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    The Greater Williamsburg area is an exciting place to live and work, especially because of the large number of entrepreneurs who have built businesses from the ground up. These entrepreneurs have taken their passion and made it their profession. Many of us want to take that step. Before you begin, you need to think of the type of business entity you want to form. Our attorneys have extensive business experience, from small one-person companies to publicly traded major corporations. Our attorneys are among the leaders in Virginia in the representation of Common Interest Communities. These communities are generally referred to as "homeowners associations," or "HOAs," and "condominium associations." In the greater Williamsburg area alone, we provide legal assistance to nearly 100 associations. Our attorneys have successfully prosecuted and defended a wide array of civil disputes involving community association covenant enforcement, commercial transactions, construction disputes, contracts, real estate matters, boundary line and easement disputes, employment matters, antitrust litigation, copyright violations, administrative proceedings, and estate issues. Real Estate law encompasses a wide variety of matters, and our attorneys have vast experience to assist you. Whether you need assistance with a commercial or residential closing, or you have questions relating to residential or commercial leasing, we provide experienced advice and counsel to our clients. Zoning law can be a complicated maze of statutes and ordinances. We have ample experience in successful applications for rezoning, variance, and special use permit requests. Finally, commercial and residential construction provide special challenges with respect to financing issues and the construction process. We serve as counsel to various financial institutions.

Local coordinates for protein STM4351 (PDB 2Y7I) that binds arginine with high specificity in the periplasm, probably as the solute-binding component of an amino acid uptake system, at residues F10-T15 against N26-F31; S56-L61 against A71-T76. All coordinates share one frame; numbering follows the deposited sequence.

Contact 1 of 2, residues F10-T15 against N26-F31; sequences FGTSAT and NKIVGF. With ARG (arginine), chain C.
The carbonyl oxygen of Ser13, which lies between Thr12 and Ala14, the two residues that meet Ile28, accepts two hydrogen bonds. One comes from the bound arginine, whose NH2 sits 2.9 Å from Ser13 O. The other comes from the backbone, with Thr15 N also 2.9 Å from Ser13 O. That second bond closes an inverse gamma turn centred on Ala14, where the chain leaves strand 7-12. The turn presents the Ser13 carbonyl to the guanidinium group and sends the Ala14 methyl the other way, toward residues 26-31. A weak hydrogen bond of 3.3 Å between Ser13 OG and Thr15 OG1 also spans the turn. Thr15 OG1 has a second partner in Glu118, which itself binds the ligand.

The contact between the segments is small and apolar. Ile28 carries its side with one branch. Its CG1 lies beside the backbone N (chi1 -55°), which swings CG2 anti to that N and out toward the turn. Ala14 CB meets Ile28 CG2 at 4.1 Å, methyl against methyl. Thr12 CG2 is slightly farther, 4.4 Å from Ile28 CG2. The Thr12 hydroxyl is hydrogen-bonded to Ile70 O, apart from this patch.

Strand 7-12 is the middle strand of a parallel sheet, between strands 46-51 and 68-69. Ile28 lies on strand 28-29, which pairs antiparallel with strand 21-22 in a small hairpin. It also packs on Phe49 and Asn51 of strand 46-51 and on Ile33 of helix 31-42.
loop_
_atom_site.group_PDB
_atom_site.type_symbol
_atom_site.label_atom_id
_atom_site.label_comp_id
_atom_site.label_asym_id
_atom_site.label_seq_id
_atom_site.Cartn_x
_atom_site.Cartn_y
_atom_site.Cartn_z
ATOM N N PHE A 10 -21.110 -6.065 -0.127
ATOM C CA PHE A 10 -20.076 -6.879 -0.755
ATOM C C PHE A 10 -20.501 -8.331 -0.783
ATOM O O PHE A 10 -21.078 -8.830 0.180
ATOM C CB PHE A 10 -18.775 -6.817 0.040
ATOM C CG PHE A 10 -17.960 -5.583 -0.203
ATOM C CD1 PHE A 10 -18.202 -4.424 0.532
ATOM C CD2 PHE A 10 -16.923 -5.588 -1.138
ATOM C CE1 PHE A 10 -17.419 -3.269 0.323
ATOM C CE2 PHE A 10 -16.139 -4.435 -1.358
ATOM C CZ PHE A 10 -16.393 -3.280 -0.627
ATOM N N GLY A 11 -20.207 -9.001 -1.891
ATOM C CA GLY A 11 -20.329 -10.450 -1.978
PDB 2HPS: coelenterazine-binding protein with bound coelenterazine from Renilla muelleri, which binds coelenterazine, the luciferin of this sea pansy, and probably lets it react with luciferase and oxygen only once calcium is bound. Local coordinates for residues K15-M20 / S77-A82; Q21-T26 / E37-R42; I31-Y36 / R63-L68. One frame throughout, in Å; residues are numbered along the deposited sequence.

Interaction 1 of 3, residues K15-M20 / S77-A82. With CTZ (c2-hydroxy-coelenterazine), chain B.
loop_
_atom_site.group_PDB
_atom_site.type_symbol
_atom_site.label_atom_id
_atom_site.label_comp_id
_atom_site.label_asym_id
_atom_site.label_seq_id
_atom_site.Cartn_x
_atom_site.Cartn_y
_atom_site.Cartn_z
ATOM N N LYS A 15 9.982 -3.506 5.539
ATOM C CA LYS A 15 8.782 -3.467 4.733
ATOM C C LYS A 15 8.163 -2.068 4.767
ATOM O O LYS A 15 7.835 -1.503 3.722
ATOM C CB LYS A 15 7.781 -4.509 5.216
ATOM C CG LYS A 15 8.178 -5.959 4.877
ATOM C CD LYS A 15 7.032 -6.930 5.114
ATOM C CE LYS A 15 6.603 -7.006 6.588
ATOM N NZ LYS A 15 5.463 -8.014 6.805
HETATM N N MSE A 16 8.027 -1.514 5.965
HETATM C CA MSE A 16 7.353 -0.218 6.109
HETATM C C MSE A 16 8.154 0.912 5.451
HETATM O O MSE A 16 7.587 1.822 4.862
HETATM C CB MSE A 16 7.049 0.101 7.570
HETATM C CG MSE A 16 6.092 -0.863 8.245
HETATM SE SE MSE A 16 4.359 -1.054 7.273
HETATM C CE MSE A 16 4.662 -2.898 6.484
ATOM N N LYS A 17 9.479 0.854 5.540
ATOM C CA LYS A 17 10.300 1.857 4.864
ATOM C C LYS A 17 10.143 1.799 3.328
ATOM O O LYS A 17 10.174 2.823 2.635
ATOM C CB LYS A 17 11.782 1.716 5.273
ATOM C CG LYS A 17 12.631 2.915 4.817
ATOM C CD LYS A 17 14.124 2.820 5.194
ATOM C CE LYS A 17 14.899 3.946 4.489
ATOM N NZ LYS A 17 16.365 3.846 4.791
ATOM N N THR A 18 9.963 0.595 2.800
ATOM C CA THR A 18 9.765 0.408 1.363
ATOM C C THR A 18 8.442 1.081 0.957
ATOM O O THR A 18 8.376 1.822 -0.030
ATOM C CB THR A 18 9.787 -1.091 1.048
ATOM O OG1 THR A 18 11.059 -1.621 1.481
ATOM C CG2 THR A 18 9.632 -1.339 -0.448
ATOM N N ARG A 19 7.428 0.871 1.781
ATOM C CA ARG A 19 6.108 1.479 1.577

Virginia’s New Noncompete Statute effective July 1

April 23, 2020 on 2:30 pm | In Business Law, Business Planning, Employment law, General Interest, John Tarley | Comments Off on Virginia’s New Noncompete Statute effective July 1